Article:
At the Williamson's home, Huck apparently arrested two other visiting neighbors -- Thomas Clendennen and Charles Curry -- and put them with his other three prisoners, threatening to hang all of them the next morning. Williamson's corn crib became a makeshift jail for the condemned prisoners taken during the day, posting a guard to make sure they did not escape.

The red coated New York Volunteers apparently set up camp in the lane itself, as the Tory militia was posted along the edge of the oat field about three hundred yards from the house. Another clear and open field was at the back of the house where the green coated British Legion dragoons were posted with their horses close at hand, ready at a moment's notice if needed. A peach orchard bordered this field. 

Huck also posted four guards to keep watch during the night. Huck then informed the Williamsons that he was spending the night at their home, while the rest of the family (sixty-seven-year-old Williams himself, his wife, daughters and daughter in law, along with four-year-old James Jr.) were locked upstairs under guard. 

At some point during the night, Joseph Kerr, managed to escape on horseback and went searching for the local Patriot militia.

In Pursuit Of Huck

The Patriot militia arrived in the vicinity of Walker's Mill around sunset that evening only to learn from an African-American "mill boy" that worked there that the Loyalists were headed up to Colonel Bratton's home. After a quick consultation of the officers they Patriot force set out northwest in pursuit of Huck's Loyalists.

By midnight, the Whig column was making its way up the Rocky Mount Road towards the Bratton home. Some of the Patriot militia fell behind and would miss the battle. There had also been some confusion after failing to find the Loyalists at Walker's Mill. Some of the men there didn't hear the order to go towards the New Acquisition District and instead headed back to Sumter's camp. Ultimately, by the time they located Huck's forces, the Patriot force itself consisted of about 150 men -- still more than the 120 Loyalists Huck had under his command. 

Around 2 AM on the morning of Wednesday, July 13th, the Patriots stopped at the home of John Price and inquired if he had seen Huck and his party. Price informed the men that Huck had gone ahead to Colonel Bratton's home. After leaving Price's, the militia proceeded to the plantation of William Adair Sr., about three miles south of the Bratton's, where they found the old man and his wife still awake. Adair told them what Huck had done to their farm, how he was nearly lynched, and how he took their foodstuff and valuables.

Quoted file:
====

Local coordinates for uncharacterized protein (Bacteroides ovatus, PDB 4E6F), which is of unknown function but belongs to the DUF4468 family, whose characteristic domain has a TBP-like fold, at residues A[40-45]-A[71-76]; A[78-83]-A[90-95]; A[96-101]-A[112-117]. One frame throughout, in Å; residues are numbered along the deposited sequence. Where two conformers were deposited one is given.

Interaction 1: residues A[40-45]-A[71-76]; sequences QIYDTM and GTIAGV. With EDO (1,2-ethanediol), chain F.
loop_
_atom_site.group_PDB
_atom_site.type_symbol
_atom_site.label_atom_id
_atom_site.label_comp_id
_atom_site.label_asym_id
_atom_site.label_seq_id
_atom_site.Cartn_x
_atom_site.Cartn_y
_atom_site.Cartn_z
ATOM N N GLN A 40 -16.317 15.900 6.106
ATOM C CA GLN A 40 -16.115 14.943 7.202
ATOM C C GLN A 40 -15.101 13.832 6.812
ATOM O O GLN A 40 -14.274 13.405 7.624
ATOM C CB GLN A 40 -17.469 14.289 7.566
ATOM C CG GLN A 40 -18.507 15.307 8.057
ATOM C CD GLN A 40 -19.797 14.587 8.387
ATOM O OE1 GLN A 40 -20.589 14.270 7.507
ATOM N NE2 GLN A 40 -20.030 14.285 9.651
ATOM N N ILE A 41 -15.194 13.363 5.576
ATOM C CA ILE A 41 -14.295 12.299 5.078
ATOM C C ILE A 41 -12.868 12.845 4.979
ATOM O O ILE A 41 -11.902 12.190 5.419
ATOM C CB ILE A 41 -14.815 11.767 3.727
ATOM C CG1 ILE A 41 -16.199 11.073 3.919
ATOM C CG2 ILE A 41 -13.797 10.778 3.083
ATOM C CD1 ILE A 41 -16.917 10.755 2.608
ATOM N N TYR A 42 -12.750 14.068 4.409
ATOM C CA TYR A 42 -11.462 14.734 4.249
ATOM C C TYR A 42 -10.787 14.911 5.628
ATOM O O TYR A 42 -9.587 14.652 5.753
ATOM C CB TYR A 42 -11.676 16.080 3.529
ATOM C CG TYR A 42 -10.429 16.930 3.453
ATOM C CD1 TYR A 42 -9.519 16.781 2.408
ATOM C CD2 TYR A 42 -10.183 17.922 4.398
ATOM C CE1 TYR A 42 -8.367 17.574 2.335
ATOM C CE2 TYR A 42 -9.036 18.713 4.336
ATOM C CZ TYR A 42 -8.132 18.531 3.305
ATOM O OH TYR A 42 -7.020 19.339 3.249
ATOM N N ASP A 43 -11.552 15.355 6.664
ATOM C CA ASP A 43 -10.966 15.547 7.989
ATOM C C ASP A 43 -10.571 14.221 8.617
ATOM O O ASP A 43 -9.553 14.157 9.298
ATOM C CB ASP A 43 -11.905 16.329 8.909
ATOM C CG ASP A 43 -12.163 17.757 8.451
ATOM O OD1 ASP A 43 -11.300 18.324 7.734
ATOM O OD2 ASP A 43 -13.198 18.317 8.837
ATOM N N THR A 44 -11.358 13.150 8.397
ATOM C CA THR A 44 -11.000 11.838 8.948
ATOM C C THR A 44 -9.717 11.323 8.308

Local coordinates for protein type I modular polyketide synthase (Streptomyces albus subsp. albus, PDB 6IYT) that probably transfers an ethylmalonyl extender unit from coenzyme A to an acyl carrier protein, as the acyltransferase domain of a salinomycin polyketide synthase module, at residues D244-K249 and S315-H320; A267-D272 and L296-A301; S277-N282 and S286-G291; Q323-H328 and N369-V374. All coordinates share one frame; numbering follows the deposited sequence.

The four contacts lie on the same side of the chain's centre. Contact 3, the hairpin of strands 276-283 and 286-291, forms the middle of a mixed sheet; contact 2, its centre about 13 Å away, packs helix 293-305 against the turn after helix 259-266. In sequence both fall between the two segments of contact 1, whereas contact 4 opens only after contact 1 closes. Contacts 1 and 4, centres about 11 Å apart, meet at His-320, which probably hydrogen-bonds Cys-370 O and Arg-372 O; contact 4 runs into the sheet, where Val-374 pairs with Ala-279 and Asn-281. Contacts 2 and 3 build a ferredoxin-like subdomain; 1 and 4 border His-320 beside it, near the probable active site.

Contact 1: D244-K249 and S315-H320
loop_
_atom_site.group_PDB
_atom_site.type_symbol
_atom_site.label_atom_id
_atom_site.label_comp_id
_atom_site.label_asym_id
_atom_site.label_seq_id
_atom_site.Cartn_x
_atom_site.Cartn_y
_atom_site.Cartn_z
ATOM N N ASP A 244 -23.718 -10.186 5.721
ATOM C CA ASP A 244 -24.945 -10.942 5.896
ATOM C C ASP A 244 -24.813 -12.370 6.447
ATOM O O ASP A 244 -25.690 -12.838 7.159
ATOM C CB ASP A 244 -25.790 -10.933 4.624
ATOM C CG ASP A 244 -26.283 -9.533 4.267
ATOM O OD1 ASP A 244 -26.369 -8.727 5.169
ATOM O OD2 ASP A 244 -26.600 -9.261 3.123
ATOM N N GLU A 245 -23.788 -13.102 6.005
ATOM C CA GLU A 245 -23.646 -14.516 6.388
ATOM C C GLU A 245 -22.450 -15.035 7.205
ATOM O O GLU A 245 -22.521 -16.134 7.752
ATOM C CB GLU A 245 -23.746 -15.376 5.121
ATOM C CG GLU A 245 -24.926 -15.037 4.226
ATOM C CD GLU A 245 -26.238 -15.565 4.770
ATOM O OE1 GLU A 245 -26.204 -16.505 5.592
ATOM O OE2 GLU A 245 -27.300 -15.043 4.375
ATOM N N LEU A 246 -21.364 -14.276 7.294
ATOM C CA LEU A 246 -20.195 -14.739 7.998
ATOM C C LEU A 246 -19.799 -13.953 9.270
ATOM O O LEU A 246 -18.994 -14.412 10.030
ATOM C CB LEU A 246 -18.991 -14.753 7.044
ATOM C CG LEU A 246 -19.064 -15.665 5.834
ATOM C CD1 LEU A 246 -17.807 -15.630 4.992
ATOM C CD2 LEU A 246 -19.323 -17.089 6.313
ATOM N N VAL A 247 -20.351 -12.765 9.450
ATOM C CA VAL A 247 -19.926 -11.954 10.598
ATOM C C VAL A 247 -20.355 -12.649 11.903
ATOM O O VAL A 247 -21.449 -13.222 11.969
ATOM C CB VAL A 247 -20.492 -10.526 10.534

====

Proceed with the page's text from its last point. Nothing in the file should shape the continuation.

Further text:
Still distraught over what happened earlier the day before, Adair warned Edward Lacey that the British Legion would cut them all to pieces if they pursued and attacked them. Lacey was reported to have replied to the old man, "We will give them a good dressing before day light."  

As the Patriots were leaving, John Adair's parents told hold of him and attempted to keep him from going, convinced by the horror they endured the day before that Huck had the superior force and that the militia had no chance of defeating the Loyalists. The parents pleaded with him not to go, but he broke away from them and rode off on his horse, leaving them screaming and crying behind him. Young John Adair had his own score to settle with Huck now. 

Sometime around this time, Watt, the Bratton's slave, found Colonel Bratton and told him that Huck came to the family home.

Edward Lacey Sr. lived about a mile up the road from the Adairs. It was here that Colonel Lacey had to deal with an unusual security problem. As a die-hard Tory, the elder Lacey made it very clear to his son that he had every intention of revealing the local partisans' plans to Huck. Lacey left four men to guard the old man, who still managed to escape the house and briefly get away -- he was recaptured before he made it two hundred yards. Lacey Sr. was then tied to his bedpost and left guarded until the next morning.

The Patriot militia approached to within about a mile and a half of the Bratton home, dismounted, and tied their horses in the woods. Then they proceeded on foot, despite Colonel Bratton's objections in another consultation with the other militia colonels. Bratton understandably feared for his family, assuming them to be held hostage by Huck. 

It was there on the road that Colonel Lacey, accompanied by another militia officer, Lieutenant John Mills, encountered his brother Reuben on his way back toward their father's home. Reuben, who was blind in one eye and nearsighted, could not see very well in the dark, even with a clear waxing gibbous moon overhead. Disguising his voice, Lacey called out to his brother and pretended to be a "friend of the King" who had fallen behind the main force and wanted to find Huck's camp before morning. Reuben fell for the trick and informed Lacey and Mills that Huck was at Williamson's plantation down the road and the location of the sentries posted. After getting the information, they allowed Reuben Lacey to pass and proceed to his father's home, where he would end up joining the old man as a prisoner. 

More intelligence came to the Patriot militia force as Joseph Kerr, having made his escape, found them and gave them the exact disposition of Huck's forces and their numbers. Also finding the partisans were William Moore and Isaac Ball, who were determined to get their horses back after Huck confiscated them at "Gum Log" Moore's home the day before. The two men had waited until the Loyalists were asleep, and then sneaked into the their camp, retrieved their horses, and then slipped quietly away. This revealed that despite the precaution of four guards, the sentries on duty were not particularly alert for danger. 

The Plan Of Attack 

Colonel Bratton knew the countryside well and concealed the militia in a nearby swamp. After checking on his family to make certain they were safe, he personally went out and scouted the area. He quickly discovered the lax security as Kerr and the two young men had said, and there were no patrols out, just the four guards. All of the other Loyalists, including the British Legion dragoons, were asleep in their tents.